ShiZen Yoku

ShiZen Yoku

ShiZen Yoku is the personal practice of being aware and respectfully present with the natural world.

Here are some ideas and suggestions to start you on your Shizen Yoku journey:

First, do no harm.
You are re-building a relationship.

  • Before you go out into the natural world, do your best to be in a peaceful and loving state.
    Let go of any unbalanced or unhelpful thoughts and emotions you may have been carrying.
  • Next, choose a nearby place where the natural world has some respect. It may be a park or greenspace or even your own backyard. Perhaps there is a special tree or stream or rock formation that is calling you. Choose a destination that is easily accessible for you, a place in which you can feel physically comfortable and safe. It’s also a good idea to let someone know where you are going.
  • Bring water. You may also want to bring a notebook and a plastic bag with you.
    (The plastic bag can provide a dry place to sit on damp ground. It can also be used AFTER your
    Shizen Yoku practice to pick up litter other humans may have left behind.)
  • Free yourself from electronic distractions. Turn off your phone. Not vibrate, OFF.
    Your ShiZen Yoku time is not a photo-hunting trip. If you must bring a camera, turn it off.
    Electronics emit signals that can be disturbing to other creatures. Whether we can hear them or not, our devices still make “noise.”
  • HUSH. Shush. Keep silent.
  • Practice walking softly, gently, quietly. Your ShiZen Yoku time is not meant to be a physical workout.
    Become aware that you are walking in, on, around and through the homes of many other life forms.
    Do your best not to stomp on or stab the Earth.
  • Show respect.
  • Find a place where you can just BE.
  • Sit. Relax. Observe. Feel.
  • Still yourself.
  • Put your hands on your heart, and bring your awareness to the deeper, more peaceful aspects of your Self.
  • Breathe.
  • Use your senses. Let your eyes, ears, nose, skin, heart and soul open to the experience.


  • Breathe even more deeply and slowly. 
  • Bask in the rhythms of the natural world. 
  • Simply practice Being fully present in and with Nature. 
  • Feel. Love. 
  • Stay still.

  • After a while, when you are ready to leave, quietly give thanks.
  • Leave no trace of your passing.
  • Before you return to your “usual” life, you may want to make a sketch and / or write a few notes to yourself.


  • Create a regular practice of silently, respectfully BEing in Nature.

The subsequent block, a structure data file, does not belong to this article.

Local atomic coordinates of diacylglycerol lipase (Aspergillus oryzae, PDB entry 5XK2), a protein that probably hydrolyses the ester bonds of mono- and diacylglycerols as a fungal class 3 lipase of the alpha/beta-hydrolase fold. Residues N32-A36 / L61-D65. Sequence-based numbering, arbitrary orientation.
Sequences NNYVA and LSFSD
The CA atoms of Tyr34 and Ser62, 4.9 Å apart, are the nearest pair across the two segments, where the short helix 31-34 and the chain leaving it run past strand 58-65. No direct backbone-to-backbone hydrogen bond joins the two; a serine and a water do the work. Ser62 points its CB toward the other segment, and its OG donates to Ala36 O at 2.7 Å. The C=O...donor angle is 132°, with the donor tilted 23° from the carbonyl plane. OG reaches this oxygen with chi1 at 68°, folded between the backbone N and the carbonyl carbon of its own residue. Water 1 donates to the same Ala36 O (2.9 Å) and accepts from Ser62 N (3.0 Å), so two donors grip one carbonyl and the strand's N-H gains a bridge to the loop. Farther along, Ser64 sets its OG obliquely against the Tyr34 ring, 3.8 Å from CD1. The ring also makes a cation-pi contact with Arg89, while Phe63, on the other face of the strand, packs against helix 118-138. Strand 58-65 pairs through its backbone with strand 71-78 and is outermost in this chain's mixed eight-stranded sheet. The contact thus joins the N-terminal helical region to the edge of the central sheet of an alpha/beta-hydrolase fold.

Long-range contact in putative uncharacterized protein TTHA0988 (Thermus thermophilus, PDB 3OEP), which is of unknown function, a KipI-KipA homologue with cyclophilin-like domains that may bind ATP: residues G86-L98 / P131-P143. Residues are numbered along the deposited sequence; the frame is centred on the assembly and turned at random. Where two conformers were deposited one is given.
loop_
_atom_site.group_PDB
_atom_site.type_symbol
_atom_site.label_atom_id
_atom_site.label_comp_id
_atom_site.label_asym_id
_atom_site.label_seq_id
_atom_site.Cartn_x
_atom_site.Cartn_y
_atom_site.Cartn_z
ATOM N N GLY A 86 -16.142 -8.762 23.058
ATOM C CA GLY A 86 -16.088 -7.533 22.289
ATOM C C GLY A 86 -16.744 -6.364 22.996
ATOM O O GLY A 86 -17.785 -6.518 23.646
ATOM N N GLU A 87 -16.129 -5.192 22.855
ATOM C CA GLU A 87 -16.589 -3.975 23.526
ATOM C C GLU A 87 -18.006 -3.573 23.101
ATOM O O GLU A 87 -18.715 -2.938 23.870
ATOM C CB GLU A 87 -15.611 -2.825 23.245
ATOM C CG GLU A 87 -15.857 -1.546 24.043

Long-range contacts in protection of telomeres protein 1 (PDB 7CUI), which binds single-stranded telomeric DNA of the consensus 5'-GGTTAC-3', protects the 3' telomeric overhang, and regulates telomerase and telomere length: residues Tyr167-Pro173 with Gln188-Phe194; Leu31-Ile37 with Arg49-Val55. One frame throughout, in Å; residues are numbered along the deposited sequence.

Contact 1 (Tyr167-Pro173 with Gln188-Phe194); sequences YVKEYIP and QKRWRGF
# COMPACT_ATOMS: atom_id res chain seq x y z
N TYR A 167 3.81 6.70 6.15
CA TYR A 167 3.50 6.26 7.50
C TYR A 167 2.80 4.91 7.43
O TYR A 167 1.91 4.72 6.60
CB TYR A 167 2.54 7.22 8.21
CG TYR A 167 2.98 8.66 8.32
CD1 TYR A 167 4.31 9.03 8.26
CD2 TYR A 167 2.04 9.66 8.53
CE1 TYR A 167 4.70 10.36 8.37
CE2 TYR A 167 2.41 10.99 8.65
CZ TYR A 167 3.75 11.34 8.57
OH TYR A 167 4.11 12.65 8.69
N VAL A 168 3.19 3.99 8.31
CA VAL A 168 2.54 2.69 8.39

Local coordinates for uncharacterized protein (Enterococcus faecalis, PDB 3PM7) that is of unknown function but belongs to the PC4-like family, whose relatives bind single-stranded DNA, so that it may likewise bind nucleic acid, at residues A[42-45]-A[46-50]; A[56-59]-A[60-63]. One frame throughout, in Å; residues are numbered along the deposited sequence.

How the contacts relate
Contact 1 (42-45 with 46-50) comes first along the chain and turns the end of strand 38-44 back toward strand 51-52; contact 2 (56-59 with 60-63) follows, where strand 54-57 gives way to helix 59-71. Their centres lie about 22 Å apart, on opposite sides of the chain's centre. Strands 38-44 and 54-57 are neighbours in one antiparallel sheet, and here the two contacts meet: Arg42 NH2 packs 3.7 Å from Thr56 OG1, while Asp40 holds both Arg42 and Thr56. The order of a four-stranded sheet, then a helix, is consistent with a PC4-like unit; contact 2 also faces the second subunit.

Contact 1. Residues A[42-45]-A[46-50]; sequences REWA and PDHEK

Consistency is very helpful in establishing your ShiZen Yoku practice.
    It is more helpful to spend 10 minutes TODAY sitting beneath a nearby tree in a city than to postpone your ShiZen Yoku time for some imagined future trip to a National Park or Wilderness Preserve.
  • Daily practice is very helpful. (ShiZen Yoku practitioners report many physical and mental benefits).
    If the weather or some physical limitation makes it seem too difficult to practice outdoors on a given day, then just sit in your current home holding a stone or shell or feather or some other beautiful object not created by humans. People have reported wonderful results just sitting with a houseplant.

Where you practice is not nearly as important as that you practice. Daily practice yields amazing results.

“Be the change you wish to see in the world.” ~ Gandhi

A few of the many benefits of a regular ShiZen Yoku practice:

Reduced stress twisty trees 72

Increased empathy


Increased whole brain activity

Increased sensory awareness

Increased sense of personal peace

Lower blood pressure

Overall health improved

Increased sense of well-being

Improved confidence

Reduction in mental chatter

Increased creativity

Improved mental acuity

Improved physical immunity

Improved emotional stability

Increased sense of belonging on Earth

"These new people seem damaged. They look to their maps for a path when the deer have already marked the way. They make so much noise, and disturb the Creator’s other children. They take without giving. They do not listen. They do not make time with the elders or listen to the wisdom told by trees and stones and sung by the waters. How can people learn anything if they keep their hearts bound so tight; if they will not see or listen? How can the Great Spirit help people who dishonor good gifts?" 
~ Shining Bear, observing the European settlers in North America

Our forthcoming ShiZen Yoku handbook will provide you with more in-depth information.